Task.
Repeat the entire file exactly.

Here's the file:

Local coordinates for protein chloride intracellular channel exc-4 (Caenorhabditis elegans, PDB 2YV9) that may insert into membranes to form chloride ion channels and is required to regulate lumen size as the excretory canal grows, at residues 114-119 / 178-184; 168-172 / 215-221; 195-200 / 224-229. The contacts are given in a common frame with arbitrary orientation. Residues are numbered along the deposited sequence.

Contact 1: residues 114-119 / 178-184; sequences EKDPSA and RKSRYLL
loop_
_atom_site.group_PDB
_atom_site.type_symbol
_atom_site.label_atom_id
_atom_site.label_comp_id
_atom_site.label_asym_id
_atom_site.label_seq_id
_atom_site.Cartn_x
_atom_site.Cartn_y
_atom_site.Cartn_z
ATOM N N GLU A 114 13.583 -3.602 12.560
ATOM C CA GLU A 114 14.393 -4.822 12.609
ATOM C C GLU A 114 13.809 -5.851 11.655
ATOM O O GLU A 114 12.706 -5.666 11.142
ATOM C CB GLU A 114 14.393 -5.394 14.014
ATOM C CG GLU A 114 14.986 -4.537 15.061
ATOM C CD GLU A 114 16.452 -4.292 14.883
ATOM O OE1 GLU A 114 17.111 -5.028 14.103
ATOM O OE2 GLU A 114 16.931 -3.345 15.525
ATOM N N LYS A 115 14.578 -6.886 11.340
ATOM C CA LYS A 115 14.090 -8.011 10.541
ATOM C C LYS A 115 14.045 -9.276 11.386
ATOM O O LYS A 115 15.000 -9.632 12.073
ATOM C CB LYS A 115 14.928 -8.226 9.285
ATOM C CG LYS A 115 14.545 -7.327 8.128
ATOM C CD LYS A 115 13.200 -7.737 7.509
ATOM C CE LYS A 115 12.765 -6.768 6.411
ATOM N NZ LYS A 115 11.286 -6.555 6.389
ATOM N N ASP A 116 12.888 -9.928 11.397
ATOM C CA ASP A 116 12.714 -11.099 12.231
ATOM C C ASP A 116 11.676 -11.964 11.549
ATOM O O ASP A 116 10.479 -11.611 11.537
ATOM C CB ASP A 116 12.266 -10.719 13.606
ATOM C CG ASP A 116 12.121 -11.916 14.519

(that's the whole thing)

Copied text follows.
Local coordinates for protein chloride intracellular channel exc-4 (Caenorhabditis elegans, PDB 2YV9) that may insert into membranes to form chloride ion channels and is required to regulate lumen size as the excretory canal grows, at residues 114-119 / 178-184; 168-172 / 215-221; 195-200 / 224-229. The contacts are given in a common frame with arbitrary orientation. Residues are numbered along the deposited sequence.

Contact 1: residues 114-119 / 178-184; sequences EKDPSA and RKSRYLL
loop_
_atom_site.group_PDB
_atom_site.type_symbol
_atom_site.label_atom_id
_atom_site.label_comp_id
_atom_site.label_asym_id
_atom_site.label_seq_id
_atom_site.Cartn_x
_atom_site.Cartn_y
_atom_site.Cartn_z
ATOM N N GLU A 114 13.583 -3.602 12.560
ATOM C CA GLU A 114 14.393 -4.822 12.609
ATOM C C GLU A 114 13.809 -5.851 11.655
ATOM O O GLU A 114 12.706 -5.666 11.142
ATOM C CB GLU A 114 14.393 -5.394 14.014
ATOM C CG GLU A 114 14.986 -4.537 15.061
ATOM C CD GLU A 114 16.452 -4.292 14.883
ATOM O OE1 GLU A 114 17.111 -5.028 14.103
ATOM O OE2 GLU A 114 16.931 -3.345 15.525
ATOM N N LYS A 115 14.578 -6.886 11.340
ATOM C CA LYS A 115 14.090 -8.011 10.541
ATOM C C LYS A 115 14.045 -9.276 11.386
ATOM O O LYS A 115 15.000 -9.632 12.073
ATOM C CB LYS A 115 14.928 -8.226 9.285
ATOM C CG LYS A 115 14.545 -7.327 8.128
ATOM C CD LYS A 115 13.200 -7.737 7.509
ATOM C CE LYS A 115 12.765 -6.768 6.411
ATOM N NZ LYS A 115 11.286 -6.555 6.389
ATOM N N ASP A 116 12.888 -9.928 11.397
ATOM C CA ASP A 116 12.714 -11.099 12.231
ATOM C C ASP A 116 11.676 -11.964 11.549
ATOM O O ASP A 116 10.479 -11.611 11.537
ATOM C CB ASP A 116 12.266 -10.719 13.606
ATOM C CG ASP A 116 12.121 -11.916 14.519